The Best Tips For Developer Interviews

June 27th, 2018

Answering techie questions in a job interview is really hard. And, when you’re sitting opposite a few other developers, it gets even harder. Even the simplest of questions can become terrifying. We’ve been there a lot over the years and would like to share a few tips we’ve learnt along the way:

1. Stay calm and get some water

Normally, nice companies will offer you something to drink when you first come in. Definitely take them up on this. I always find a cool glass of water is great to calm the nerves and also holding it helps that sweaty hand of yours, so when you meet others, they don’t get a warm-moist handshake.

2. Ask to repeat or explain the question

Lately I’ve found interviews getting a lot harder. Lots of front-end questions have become very computer science based and if like me you didn’t go to university the terminology can be difficult to understand. One I got recently was “can you give two common examples of programming paradigms”… I’m sorry what?

Programming paradigms are a way to classify programming languages based on their features – Wikipedia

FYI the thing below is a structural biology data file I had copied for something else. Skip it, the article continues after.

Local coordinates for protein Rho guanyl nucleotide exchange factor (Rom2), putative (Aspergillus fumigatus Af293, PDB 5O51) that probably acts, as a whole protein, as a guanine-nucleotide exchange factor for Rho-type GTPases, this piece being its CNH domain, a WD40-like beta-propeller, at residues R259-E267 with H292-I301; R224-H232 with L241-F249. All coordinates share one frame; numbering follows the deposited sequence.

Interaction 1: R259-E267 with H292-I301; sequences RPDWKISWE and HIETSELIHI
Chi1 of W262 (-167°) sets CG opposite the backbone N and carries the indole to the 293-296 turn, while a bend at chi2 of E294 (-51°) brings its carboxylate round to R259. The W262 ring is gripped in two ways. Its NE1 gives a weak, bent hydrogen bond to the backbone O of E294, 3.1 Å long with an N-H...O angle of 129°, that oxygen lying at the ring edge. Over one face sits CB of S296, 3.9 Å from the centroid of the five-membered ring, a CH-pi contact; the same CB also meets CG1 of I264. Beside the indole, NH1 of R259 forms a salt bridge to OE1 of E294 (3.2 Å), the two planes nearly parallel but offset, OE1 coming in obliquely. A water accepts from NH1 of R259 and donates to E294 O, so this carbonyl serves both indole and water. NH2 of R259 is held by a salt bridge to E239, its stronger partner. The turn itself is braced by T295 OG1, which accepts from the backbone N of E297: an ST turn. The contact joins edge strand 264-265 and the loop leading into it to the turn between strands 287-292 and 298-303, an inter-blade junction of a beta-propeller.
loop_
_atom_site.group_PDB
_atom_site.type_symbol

This was a tough one, I didn’t even know how to spell “paradigms” let alone know what it meant. After future investigation they were looking for me to say “Object-oriented programming (OOP)” and “Functional programming”. In this example I said “I don’t know”. But, I should have asked them to explain the question before because I wasn’t used to the term “Paradigm”, I did infact know about OOP and Functional Programming a little bit.

3. Know when to say “I don’t know”

It links to the point above, but babbling on trying to change the subject when asked a hard question in a job interview isn’t the way to go. Take your time, wait, and then simply reply with “I don’t know”. If it’s a good interviewee they will explain it to you to teach you for the future.

4. Write down question you don’t know

In an interview it can be tough to remember anything afterward. But, if you can remember one thing, try and remember the questions that you don’t know. This will help for next time and make you investigate and learn about different topics.

5. Prepare by reading over notes.

One question you get asked a lot is: “tell us a bit about your history/experience”. This is great question to think about before, they don’t want your life story, but how you go into developing and the steps you took to get there and what you like/love about it would be great.

You will find there are a few general questions that come up regularly which are great to have concise answers for. Every time I’ve ever tried to do this with technical questions in the past like: “What does IIFE stand for?”, they never even come up. But that’s ok. Even if the question doesn’t come up, you still feel like you’ve done some great interview prep, so can go in more confident.